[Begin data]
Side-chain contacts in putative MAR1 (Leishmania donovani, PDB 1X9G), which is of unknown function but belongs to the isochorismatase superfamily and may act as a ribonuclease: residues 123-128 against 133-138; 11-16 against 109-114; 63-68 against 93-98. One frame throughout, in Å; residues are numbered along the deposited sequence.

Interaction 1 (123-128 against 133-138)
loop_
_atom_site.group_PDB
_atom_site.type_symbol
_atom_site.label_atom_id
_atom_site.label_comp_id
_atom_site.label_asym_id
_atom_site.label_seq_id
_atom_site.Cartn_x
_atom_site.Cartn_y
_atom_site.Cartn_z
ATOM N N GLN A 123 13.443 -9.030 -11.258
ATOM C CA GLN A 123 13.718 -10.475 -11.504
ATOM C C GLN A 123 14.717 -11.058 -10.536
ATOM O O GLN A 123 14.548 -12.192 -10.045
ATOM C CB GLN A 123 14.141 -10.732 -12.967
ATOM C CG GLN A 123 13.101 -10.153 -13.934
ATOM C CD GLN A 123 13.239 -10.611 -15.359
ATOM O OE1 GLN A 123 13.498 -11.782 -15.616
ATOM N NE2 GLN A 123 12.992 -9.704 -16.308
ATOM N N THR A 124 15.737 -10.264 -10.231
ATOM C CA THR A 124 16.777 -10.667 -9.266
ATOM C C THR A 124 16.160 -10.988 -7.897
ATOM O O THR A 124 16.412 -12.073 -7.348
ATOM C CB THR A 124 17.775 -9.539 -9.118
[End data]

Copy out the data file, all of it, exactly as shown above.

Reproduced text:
Side-chain contacts in putative MAR1 (Leishmania donovani, PDB 1X9G), which is of unknown function but belongs to the isochorismatase superfamily and may act as a ribonuclease: residues 123-128 against 133-138; 11-16 against 109-114; 63-68 against 93-98. One frame throughout, in Å; residues are numbered along the deposited sequence.

Interaction 1 (123-128 against 133-138)
loop_
_atom_site.group_PDB
_atom_site.type_symbol
_atom_site.label_atom_id
_atom_site.label_comp_id
_atom_site.label_asym_id
_atom_site.label_seq_id
_atom_site.Cartn_x
_atom_site.Cartn_y
_atom_site.Cartn_z
ATOM N N GLN A 123 13.443 -9.030 -11.258
ATOM C CA GLN A 123 13.718 -10.475 -11.504
ATOM C C GLN A 123 14.717 -11.058 -10.536
ATOM O O GLN A 123 14.548 -12.192 -10.045
ATOM C CB GLN A 123 14.141 -10.732 -12.967
ATOM C CG GLN A 123 13.101 -10.153 -13.934
ATOM C CD GLN A 123 13.239 -10.611 -15.359
ATOM O OE1 GLN A 123 13.498 -11.782 -15.616
ATOM N NE2 GLN A 123 12.992 -9.704 -16.308
ATOM N N THR A 124 15.737 -10.264 -10.231
ATOM C CA THR A 124 16.777 -10.667 -9.266
ATOM C C THR A 124 16.160 -10.988 -7.897
ATOM O O THR A 124 16.412 -12.073 -7.348
ATOM C CB THR A 124 17.775 -9.539 -9.118